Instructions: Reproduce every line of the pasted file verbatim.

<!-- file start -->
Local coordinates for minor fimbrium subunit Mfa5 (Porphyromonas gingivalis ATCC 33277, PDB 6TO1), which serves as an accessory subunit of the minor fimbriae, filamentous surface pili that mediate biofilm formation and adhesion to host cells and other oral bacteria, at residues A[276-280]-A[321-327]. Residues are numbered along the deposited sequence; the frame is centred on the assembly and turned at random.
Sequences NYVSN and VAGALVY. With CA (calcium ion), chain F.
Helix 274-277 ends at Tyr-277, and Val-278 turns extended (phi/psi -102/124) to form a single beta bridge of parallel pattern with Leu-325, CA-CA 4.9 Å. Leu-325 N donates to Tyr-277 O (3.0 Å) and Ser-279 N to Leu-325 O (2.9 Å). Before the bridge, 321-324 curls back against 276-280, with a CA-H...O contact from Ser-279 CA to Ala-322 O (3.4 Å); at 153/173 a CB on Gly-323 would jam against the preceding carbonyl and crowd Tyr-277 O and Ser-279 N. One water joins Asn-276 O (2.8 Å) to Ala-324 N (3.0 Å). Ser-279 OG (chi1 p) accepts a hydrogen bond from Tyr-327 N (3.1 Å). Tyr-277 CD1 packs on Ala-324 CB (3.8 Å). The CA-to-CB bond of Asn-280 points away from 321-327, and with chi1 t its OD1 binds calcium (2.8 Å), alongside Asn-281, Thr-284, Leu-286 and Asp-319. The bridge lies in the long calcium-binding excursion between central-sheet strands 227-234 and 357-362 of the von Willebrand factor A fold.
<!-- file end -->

Local coordinates for minor fimbrium subunit Mfa5 (Porphyromonas gingivalis ATCC 33277, PDB 6TO1), which serves as an accessory subunit of the minor fimbriae, filamentous surface pili that mediate biofilm formation and adhesion to host cells and other oral bacteria, at residues A[276-280]-A[321-327]. Residues are numbered along the deposited sequence; the frame is centred on the assembly and turned at random.
Sequences NYVSN and VAGALVY. With CA (calcium ion), chain F.
Helix 274-277 ends at Tyr-277, and Val-278 turns extended (phi/psi -102/124) to form a single beta bridge of parallel pattern with Leu-325, CA-CA 4.9 Å. Leu-325 N donates to Tyr-277 O (3.0 Å) and Ser-279 N to Leu-325 O (2.9 Å). Before the bridge, 321-324 curls back against 276-280, with a CA-H...O contact from Ser-279 CA to Ala-322 O (3.4 Å); at 153/173 a CB on Gly-323 would jam against the preceding carbonyl and crowd Tyr-277 O and Ser-279 N. One water joins Asn-276 O (2.8 Å) to Ala-324 N (3.0 Å). Ser-279 OG (chi1 p) accepts a hydrogen bond from Tyr-327 N (3.1 Å). Tyr-277 CD1 packs on Ala-324 CB (3.8 Å). The CA-to-CB bond of Asn-280 points away from 321-327, and with chi1 t its OD1 binds calcium (2.8 Å), alongside Asn-281, Thr-284, Leu-286 and Asp-319. The bridge lies in the long calcium-binding excursion between central-sheet strands 227-234 and 357-362 of the von Willebrand factor A fold.